'Dialogue' About the 'Da Vinci' Movie? No Thanks

Hollywood wants Christians to have a 'conversation' about a movie in which Jesus is a fraud and church a sham.

BY: Barbara Nicolosi

 
Reprinted from the blog Church of the Masses with permission of Barbara Nicolosi.



I just read a ludicrous statement by some Christian pastor, calling for all Christians to go to see "The Da Vinci Code" movie when it opens. His statement was something to the effect of "Every Christian needs to see this film!" I beg to differ.



No. We don't need to see this film. We all know what is in it. (Especially me, as I have read the screenplay.) It is a movie which begins from the point that Jesus was a fraud. He was not only not Divine, he was less than a man. And His Church is a sham association of meglomaniacal conspirators whose unifying principles involve the oppression of women.

I have, thus far, been campaigning for a kind of non-campaign as regards "The Da Vinci Code." I was thinking that we should all just agree to ignore it, and put our efforts into praying for the people who hate Jesus and us, His disciples, so much that they would make this film. I was reluctant to throw any free PR at the project by speaking about it publically, as that is all that the studio wants here. The people promoting the movie want--with every fiber of their obscenely well-compensated beings--that we make this film an event.

The almost irresistible hook for us all is that we supposedly need to see "The Da Vinci Code," so that we can then tell all the other people what is wrong with it. All these Christians are being hooked in to write and speak about the film in the name of "dialogue." "How could you criticize something that you haven't seen?" And, "Everybody is going to be talking about this film! We won't be able to talk back if we haven't seen it."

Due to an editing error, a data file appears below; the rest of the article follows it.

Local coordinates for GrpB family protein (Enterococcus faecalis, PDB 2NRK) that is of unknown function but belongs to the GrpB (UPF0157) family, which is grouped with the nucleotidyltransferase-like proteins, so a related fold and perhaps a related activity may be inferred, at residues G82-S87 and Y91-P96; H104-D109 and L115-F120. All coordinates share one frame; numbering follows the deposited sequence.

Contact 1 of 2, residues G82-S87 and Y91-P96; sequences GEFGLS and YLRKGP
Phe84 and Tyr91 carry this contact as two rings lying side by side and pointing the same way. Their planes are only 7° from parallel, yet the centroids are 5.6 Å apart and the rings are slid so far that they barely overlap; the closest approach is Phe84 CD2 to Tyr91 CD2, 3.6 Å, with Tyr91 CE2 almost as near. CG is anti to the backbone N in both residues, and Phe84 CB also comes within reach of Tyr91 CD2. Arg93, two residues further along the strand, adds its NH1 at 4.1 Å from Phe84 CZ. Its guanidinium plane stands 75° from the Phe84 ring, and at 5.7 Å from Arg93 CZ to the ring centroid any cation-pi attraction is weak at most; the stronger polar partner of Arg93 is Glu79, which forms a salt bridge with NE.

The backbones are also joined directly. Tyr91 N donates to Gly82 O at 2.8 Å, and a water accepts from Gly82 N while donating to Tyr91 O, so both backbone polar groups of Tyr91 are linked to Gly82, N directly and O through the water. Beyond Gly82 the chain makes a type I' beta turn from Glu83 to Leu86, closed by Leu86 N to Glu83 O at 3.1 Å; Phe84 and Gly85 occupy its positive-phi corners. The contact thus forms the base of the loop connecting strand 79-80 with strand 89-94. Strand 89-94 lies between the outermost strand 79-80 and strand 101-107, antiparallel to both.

Folks, there is no dialogue here. The dialogue which might have happened involved Sony and Imagine making changes in the story, changes that would have reflected some kind of fidelity to history or fairness. They didn't make those changes. Basically, because they wanted to bash Christians. (Quick, someone assure me that Time and Newsweek and the NY Times, et al. will not be running reviews or ads for "The Da Vinci Code" because it is such an offensive caricature of the central figure of a major world religion!) Secondly, I don't agree that "everybody" is going to see this film. I found the script somewhere between idiotic and way too cute. I didn't find it half as clever as National Treasure....and that wasn't exactly a work of cinematic genius. As 80% of America is Christian, if they don't get us in, the movie basically tanks. And most of us probably weren't going to be going--until we were told "Every Christian must!" All in the name of "dialogue."

(Note from The Princess Bride: "You keep using that word 'dialogue.' I don't think you know what that word means." Dialogue is based on equal playing field. In this case, the "Jesus was a fraud" side gets a major studio film costing $150 million. Our side gets a little website and a discussion guide.)

Further, we absolutely do not need to see the film to talk about Jesus. No more than we need to see porn to talk about human sexuality. Or to read Mein Kampf to decide whether we can have an opinion about gassing Jews. Besides, it would be dignifying a really inane story. "The Da Vinci Code" is so ridiculous in its premises that it is giving it a false gravity to even take it seriously enough so as to argue about it. ("And tomorrow, the Christians will be offering a hermeneutic of moral praxis as can be gleaned from next week's episode of 'WWF Smackdown.' Ahem.") Yeah, let's all find a starting point for dialogue in the notion that a secret coterie of albino monks has been mythmaking about Jesus' divinity for 2,000 years. No, you go first.

Continued on page 2: Christians grateful for a »

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